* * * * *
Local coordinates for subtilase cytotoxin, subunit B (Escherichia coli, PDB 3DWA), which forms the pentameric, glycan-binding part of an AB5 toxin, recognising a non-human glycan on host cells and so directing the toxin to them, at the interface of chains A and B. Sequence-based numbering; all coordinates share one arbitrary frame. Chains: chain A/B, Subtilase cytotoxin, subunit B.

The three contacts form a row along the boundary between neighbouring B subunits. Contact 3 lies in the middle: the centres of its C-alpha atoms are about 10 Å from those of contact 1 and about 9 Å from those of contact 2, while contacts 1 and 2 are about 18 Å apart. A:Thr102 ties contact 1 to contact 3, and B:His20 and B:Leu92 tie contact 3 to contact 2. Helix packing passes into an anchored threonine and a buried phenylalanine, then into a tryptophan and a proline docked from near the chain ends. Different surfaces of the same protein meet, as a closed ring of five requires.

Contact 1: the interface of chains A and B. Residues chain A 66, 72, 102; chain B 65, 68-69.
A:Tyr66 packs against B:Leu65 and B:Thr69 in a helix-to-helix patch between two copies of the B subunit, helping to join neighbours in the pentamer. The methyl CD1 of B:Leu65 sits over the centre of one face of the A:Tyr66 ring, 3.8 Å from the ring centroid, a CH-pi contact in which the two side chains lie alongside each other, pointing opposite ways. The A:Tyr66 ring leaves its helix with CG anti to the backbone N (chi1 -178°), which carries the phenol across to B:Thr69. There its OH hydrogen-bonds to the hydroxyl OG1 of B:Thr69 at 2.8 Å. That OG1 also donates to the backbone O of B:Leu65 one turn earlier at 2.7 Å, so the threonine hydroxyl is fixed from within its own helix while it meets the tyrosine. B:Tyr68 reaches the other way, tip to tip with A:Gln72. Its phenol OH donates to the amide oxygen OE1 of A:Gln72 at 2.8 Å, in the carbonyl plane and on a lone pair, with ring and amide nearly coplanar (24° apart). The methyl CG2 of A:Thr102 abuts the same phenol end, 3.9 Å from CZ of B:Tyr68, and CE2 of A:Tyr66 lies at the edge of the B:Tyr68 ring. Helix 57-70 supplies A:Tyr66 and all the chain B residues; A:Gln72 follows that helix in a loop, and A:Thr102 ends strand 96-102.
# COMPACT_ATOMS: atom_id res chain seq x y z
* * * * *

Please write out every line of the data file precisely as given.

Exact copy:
Local coordinates for subtilase cytotoxin, subunit B (Escherichia coli, PDB 3DWA), which forms the pentameric, glycan-binding part of an AB5 toxin, recognising a non-human glycan on host cells and so directing the toxin to them, at the interface of chains A and B. Sequence-based numbering; all coordinates share one arbitrary frame. Chains: chain A/B, Subtilase cytotoxin, subunit B.

The three contacts form a row along the boundary between neighbouring B subunits. Contact 3 lies in the middle: the centres of its C-alpha atoms are about 10 Å from those of contact 1 and about 9 Å from those of contact 2, while contacts 1 and 2 are about 18 Å apart. A:Thr102 ties contact 1 to contact 3, and B:His20 and B:Leu92 tie contact 3 to contact 2. Helix packing passes into an anchored threonine and a buried phenylalanine, then into a tryptophan and a proline docked from near the chain ends. Different surfaces of the same protein meet, as a closed ring of five requires.

Contact 1: the interface of chains A and B. Residues chain A 66, 72, 102; chain B 65, 68-69.
A:Tyr66 packs against B:Leu65 and B:Thr69 in a helix-to-helix patch between two copies of the B subunit, helping to join neighbours in the pentamer. The methyl CD1 of B:Leu65 sits over the centre of one face of the A:Tyr66 ring, 3.8 Å from the ring centroid, a CH-pi contact in which the two side chains lie alongside each other, pointing opposite ways. The A:Tyr66 ring leaves its helix with CG anti to the backbone N (chi1 -178°), which carries the phenol across to B:Thr69. There its OH hydrogen-bonds to the hydroxyl OG1 of B:Thr69 at 2.8 Å. That OG1 also donates to the backbone O of B:Leu65 one turn earlier at 2.7 Å, so the threonine hydroxyl is fixed from within its own helix while it meets the tyrosine. B:Tyr68 reaches the other way, tip to tip with A:Gln72. Its phenol OH donates to the amide oxygen OE1 of A:Gln72 at 2.8 Å, in the carbonyl plane and on a lone pair, with ring and amide nearly coplanar (24° apart). The methyl CG2 of A:Thr102 abuts the same phenol end, 3.9 Å from CZ of B:Tyr68, and CE2 of A:Tyr66 lies at the edge of the B:Tyr68 ring. Helix 57-70 supplies A:Tyr66 and all the chain B residues; A:Gln72 follows that helix in a loop, and A:Thr102 ends strand 96-102.
# COMPACT_ATOMS: atom_id res chain seq x y z